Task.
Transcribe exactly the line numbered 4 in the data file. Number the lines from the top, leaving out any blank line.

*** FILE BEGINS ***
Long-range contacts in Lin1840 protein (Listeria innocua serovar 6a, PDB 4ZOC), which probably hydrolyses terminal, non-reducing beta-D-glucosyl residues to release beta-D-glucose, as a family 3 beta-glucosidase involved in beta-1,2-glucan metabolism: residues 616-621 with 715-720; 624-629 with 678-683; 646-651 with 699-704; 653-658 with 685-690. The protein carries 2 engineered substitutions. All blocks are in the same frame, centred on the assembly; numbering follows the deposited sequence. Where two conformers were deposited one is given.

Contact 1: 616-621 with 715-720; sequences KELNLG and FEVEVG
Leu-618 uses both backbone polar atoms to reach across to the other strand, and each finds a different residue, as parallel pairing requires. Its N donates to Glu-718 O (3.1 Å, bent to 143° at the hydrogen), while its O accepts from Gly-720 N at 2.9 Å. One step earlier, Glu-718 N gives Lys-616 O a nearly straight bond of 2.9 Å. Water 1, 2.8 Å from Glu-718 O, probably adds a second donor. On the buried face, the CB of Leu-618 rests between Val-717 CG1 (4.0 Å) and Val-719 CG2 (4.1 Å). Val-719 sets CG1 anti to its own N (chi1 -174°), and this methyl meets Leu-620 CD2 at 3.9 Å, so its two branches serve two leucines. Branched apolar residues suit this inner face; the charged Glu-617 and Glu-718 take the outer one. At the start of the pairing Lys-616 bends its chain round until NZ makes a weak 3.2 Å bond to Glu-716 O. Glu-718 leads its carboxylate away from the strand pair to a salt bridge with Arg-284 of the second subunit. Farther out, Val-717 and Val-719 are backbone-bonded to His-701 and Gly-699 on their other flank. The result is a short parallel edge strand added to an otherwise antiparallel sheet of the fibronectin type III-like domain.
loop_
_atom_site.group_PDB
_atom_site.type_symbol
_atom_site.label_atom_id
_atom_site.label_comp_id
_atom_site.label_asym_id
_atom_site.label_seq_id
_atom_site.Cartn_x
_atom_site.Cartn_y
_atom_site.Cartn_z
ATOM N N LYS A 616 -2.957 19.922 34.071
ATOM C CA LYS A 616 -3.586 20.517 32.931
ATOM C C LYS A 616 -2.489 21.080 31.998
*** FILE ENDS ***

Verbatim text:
loop_